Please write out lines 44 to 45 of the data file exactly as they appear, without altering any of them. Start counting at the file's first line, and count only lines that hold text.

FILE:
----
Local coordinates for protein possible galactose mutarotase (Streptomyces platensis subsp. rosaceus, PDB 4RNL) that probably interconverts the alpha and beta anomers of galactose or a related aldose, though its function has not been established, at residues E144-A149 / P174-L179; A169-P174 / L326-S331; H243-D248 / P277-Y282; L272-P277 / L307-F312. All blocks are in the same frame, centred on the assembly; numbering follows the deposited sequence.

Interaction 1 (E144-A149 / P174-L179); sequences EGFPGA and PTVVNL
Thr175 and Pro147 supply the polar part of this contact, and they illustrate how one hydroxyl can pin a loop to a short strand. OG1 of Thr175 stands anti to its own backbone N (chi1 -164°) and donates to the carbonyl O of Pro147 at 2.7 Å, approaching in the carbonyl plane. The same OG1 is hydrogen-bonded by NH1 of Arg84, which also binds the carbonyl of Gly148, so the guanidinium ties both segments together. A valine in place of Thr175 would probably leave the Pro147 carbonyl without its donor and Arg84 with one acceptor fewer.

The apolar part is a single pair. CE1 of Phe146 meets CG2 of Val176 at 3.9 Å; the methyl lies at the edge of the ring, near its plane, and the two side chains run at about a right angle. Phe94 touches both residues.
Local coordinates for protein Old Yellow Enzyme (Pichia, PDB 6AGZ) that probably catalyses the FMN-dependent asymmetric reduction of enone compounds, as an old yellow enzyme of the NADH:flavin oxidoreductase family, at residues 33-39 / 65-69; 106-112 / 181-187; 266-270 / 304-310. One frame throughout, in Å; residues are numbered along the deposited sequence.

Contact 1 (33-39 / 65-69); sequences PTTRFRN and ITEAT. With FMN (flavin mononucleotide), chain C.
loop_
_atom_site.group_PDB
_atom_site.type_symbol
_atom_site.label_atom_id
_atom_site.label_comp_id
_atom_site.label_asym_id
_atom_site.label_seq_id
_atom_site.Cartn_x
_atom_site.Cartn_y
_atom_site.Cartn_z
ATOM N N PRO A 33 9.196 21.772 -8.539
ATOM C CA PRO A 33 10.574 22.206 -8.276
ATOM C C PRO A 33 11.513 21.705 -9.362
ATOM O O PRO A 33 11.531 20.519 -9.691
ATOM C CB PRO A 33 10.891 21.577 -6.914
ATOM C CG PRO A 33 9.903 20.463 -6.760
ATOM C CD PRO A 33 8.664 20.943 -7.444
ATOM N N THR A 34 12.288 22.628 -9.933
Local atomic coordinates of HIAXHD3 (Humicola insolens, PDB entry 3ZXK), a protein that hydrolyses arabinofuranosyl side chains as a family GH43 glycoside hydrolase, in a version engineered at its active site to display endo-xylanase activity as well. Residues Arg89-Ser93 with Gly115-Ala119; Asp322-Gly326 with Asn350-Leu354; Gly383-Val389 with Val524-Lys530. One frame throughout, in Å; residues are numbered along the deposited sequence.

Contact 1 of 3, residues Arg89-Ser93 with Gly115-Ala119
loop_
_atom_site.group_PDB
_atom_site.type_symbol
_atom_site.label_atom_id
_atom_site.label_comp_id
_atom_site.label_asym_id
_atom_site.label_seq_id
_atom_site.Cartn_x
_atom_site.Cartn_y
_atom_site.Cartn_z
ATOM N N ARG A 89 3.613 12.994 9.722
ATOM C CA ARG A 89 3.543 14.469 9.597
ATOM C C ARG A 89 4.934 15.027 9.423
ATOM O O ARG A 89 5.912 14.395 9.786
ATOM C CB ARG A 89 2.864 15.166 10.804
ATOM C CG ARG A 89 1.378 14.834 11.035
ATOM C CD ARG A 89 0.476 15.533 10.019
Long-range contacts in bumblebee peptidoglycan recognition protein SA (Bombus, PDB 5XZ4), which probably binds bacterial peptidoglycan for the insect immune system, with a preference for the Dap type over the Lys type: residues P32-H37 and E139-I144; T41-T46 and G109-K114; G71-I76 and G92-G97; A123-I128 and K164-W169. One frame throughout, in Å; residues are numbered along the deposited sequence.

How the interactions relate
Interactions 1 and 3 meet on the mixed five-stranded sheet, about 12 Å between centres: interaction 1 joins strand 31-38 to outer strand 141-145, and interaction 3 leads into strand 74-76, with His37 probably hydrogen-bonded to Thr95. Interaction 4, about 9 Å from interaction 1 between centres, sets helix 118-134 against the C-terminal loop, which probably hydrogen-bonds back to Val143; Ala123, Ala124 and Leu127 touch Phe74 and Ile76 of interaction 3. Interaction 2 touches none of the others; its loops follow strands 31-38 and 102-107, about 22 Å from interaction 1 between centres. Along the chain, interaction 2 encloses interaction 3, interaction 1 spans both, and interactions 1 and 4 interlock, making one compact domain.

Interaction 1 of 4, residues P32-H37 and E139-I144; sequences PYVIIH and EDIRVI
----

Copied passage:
Long-range contacts in bumblebee peptidoglycan recognition protein SA (Bombus, PDB 5XZ4), which probably binds bacterial peptidoglycan for the insect immune system, with a preference for the Dap type over the Lys type: residues P32-H37 and E139-I144; T41-T46 and G109-K114; G71-I76 and G92-G97; A123-I128 and K164-W169. One frame throughout, in Å; residues are numbered along the deposited sequence.

How the interactions relate